Six claustrophobic feet separate the two white hallway walls that line the opening of “Opening the Black Box: The Charge is Torture,” an exhibition organized by Chicago Torture Justice Memorial Project, an activist group that seeks justice for the victims of torture by the officers who worked under former Chicago Police Department Cmdr. Jon Burge.
Painted black lines connect a timeline that starts in 1972 and lists the specific historical events of Jon Burge’s torture squad, as well as the subsequent court cases and activist groups’ motions and demonstrations. “TORTURE BEING DID” — one of the copies of handwritten official police statements by the victims — offers a stick figure illustration of a handcuffed victim with a shotgun forced into his mouth.
Above the timeline large, printed letters read “I AM A MEMORY.” Treated to look as burned material, the piece, by Flavio Rodrigues, gives the wall a fragile feeling. The combination creates a sense of urgency, or distress; a type of undoing that defies description.
Down the hall architecture proposals cover a wall, all of which visually and textually imagine public memorials in honor of the Chicago torture victims. Digital prints illustrate virtual spaces with a variety of site-specific sculpture: fists breaking chains, reflective stone surfaces, conceptual boulders in the middle of green space, and even a simulated black room with a single chair. Coupled with the timeline, the show stands in between a political pedagogy of public awareness for future action, and the private act of mourning and healing a past.
But how can this commemoration be accomplished? Will a memorial merely diffuse a feeling into public space in a desire to create a framework of social memory? The success of a dialogue between a public and the object is difficult to imagine from the proposals, and the effects of each piece would rely on the sculpture’s characteristics and relational existence in their respective public sphere. The proposals offer an opportunity for political action and public exposure of the private torture act — an inversion that offers a possibility for hope and for healing. Perhaps this was also the “proposed” space of “The Black Box,” a form of social practice, where art and life meet usefulness. In the midst of chaos and trauma, the exhibition space distills time, making room for a conversation, and the responsibility to engage with it is placed upon both the political and the public sectors.
In the smaller attached gallery spaces the conversation between public and private is continued. Rebecca Keller’s “Soft Prod,” a large, yellow cow prod (once used to electrocute victims) has a green felt tip and is stuffed with packing peanuts. It hangs vertically with uncharged impotence. Maria Cantoni’s “Arbanelle” preserves photographic slides in small jars of olive oil, all of them showing sites where torture happened in the city. Peering into them, the refraction from the light and the oil interrupt a clear image. On the wall, photos of cow prods, typewriter covers and other objects once used to torture the victims, confront the viewer. Their own, cold objecthood channels the physical remnants of pain; the viewer feels for a referent but is unable to find one.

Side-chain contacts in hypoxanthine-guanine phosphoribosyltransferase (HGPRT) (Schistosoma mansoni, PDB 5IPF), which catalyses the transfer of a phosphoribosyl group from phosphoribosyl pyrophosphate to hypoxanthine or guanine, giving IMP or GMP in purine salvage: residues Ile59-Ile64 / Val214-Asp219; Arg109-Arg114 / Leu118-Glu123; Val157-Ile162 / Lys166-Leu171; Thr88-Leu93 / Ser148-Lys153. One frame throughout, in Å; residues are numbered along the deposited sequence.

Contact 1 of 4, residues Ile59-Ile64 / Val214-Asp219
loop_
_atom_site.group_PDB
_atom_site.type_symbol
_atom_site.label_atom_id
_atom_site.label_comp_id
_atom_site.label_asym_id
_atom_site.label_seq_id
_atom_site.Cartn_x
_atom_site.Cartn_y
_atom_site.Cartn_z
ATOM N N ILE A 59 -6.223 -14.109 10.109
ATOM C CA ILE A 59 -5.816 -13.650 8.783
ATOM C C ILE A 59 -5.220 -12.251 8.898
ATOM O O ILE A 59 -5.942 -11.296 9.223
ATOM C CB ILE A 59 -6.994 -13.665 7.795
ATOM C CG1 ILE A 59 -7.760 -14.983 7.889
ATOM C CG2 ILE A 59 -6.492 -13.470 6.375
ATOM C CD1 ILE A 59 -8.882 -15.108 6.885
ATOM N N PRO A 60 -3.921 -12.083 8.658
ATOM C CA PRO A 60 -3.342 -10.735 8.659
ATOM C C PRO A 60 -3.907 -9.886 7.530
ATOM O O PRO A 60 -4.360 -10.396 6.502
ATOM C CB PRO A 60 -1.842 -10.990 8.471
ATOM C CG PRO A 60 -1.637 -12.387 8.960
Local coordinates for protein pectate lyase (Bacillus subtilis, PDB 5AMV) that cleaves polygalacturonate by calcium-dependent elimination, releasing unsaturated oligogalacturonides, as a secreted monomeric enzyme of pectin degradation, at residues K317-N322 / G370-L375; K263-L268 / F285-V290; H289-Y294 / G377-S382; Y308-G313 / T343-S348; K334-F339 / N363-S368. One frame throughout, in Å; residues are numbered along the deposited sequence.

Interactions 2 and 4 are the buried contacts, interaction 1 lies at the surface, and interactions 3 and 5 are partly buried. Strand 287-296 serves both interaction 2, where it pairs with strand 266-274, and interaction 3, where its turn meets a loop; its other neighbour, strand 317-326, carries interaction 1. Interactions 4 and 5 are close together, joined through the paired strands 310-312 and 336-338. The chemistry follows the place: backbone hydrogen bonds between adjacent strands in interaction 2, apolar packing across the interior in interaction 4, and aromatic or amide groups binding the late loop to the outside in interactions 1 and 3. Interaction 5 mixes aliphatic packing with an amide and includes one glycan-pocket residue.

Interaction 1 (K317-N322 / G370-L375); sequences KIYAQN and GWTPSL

In a more participatory way, Carol Frances Lung’s “A Stitch in Time” offers visitors the chance to help sew quilts that depict men and women holding a sign that reads: “New Trials for Burge Torture Victims.” Lung’s participatory piece aims to mediate a conversation between objects and memory. The same regenerative processes proposed in these installations are also apparent in Jim Duignan’s “Salve,” a small wooden box containing Aloe plants. During my visit a young girl enacted the safe space when she broke off a piece from the plant, lightly rubbing the aloe onto a cut on her forearm.
A constant search for empathy guides visitors through the galleries, a possible way of putting all the pieces together of a pain-filled puzzle. Tarik Elsahi’s large photograph “Gisant 3” captures a concrete male body that faces a wall in a fetal position, delivering a cold, deafening silence. Across the way, however, the photograph gains a voice from a video installation by Ivan Martínez, Mary Heinen and Tirtza Even titled “Sentence Worn, a segment,” a personal narrative from a young boy in a segregated cell. The video does not reveal his face, but his voice recounts the conditions of the cell, so cold that ice formed around the window, he says. Looking back and forth between the photograph and the video piece, one is again suspended in between states of knowing and unknowing.
The piece by the group Lucky Pierre, “100 Actions for Chicago Torture Justice,” includes metal plaques located throughout the space, with a comprehensive booklet hung on the wall. By flipping through the pages one finds various actions that invoke the psychological trauma of torture: “Action #3: Go to the pet store. Buy a puppy. Bring it home. Burn it with cigarettes.” This strikes a nerve in its attempt to approach and embody the feeling of torture, or the desire to inflict it on a living thing. As opposed to compassionate objects presented elsewhere, these “actions” present an unresolved emotional register.
Once a full loop has been made, the last wall to “Black Box” prominently features written columns of the names of the men who were tortured; some appear as “Unknown Victim.” Printed letters in pencil finally give way to some sense of identity, an encounter that brings one closer to a person but further away from understanding the pain he once felt.
On opening night the crowd surrounded the wall text, as two of the original victims signed their names.Their exposure seemed to match both the political voice of the show, as well as its desire to heal. When exiting the exhibition, one of Lucky Pierre’s metal plaques leaves a final, lasting image: “Action #1: Bear Witness.”